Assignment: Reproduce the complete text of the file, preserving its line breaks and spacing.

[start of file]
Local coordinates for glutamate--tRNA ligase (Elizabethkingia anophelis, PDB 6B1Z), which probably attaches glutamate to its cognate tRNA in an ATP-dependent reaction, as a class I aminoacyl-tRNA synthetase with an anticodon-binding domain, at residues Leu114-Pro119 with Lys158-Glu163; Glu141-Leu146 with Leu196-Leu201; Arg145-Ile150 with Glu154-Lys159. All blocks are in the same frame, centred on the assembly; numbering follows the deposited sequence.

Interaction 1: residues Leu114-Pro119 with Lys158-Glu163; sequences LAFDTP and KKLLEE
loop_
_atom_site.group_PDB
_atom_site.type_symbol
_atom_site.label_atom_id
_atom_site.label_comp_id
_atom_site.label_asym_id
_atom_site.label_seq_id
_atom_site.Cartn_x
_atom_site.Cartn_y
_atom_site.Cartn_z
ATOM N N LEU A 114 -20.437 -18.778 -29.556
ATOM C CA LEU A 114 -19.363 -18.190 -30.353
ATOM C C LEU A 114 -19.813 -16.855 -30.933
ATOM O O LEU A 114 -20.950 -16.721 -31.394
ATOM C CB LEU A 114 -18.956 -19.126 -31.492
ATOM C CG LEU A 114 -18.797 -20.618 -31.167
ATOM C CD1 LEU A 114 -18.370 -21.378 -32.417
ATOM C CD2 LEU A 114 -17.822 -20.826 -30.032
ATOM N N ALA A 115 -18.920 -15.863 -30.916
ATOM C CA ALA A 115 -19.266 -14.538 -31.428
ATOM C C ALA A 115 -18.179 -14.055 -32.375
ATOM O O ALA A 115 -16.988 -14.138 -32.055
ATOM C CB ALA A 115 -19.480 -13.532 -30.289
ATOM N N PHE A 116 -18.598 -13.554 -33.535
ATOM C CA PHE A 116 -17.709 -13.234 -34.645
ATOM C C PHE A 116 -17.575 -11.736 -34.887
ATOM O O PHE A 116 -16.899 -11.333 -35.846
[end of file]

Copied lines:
Local coordinates for glutamate--tRNA ligase (Elizabethkingia anophelis, PDB 6B1Z), which probably attaches glutamate to its cognate tRNA in an ATP-dependent reaction, as a class I aminoacyl-tRNA synthetase with an anticodon-binding domain, at residues Leu114-Pro119 with Lys158-Glu163; Glu141-Leu146 with Leu196-Leu201; Arg145-Ile150 with Glu154-Lys159. All blocks are in the same frame, centred on the assembly; numbering follows the deposited sequence.

Interaction 1: residues Leu114-Pro119 with Lys158-Glu163; sequences LAFDTP and KKLLEE
loop_
_atom_site.group_PDB
_atom_site.type_symbol
_atom_site.label_atom_id
_atom_site.label_comp_id
_atom_site.label_asym_id
_atom_site.label_seq_id
_atom_site.Cartn_x
_atom_site.Cartn_y
_atom_site.Cartn_z
ATOM N N LEU A 114 -20.437 -18.778 -29.556
ATOM C CA LEU A 114 -19.363 -18.190 -30.353
ATOM C C LEU A 114 -19.813 -16.855 -30.933
ATOM O O LEU A 114 -20.950 -16.721 -31.394
ATOM C CB LEU A 114 -18.956 -19.126 -31.492
ATOM C CG LEU A 114 -18.797 -20.618 -31.167
ATOM C CD1 LEU A 114 -18.370 -21.378 -32.417
ATOM C CD2 LEU A 114 -17.822 -20.826 -30.032
ATOM N N ALA A 115 -18.920 -15.863 -30.916
ATOM C CA ALA A 115 -19.266 -14.538 -31.428
ATOM C C ALA A 115 -18.179 -14.055 -32.375
ATOM O O ALA A 115 -16.988 -14.138 -32.055
ATOM C CB ALA A 115 -19.480 -13.532 -30.289
ATOM N N PHE A 116 -18.598 -13.554 -33.535
ATOM C CA PHE A 116 -17.709 -13.234 -34.645
ATOM C C PHE A 116 -17.575 -11.736 -34.887
ATOM O O PHE A 116 -16.899 -11.333 -35.846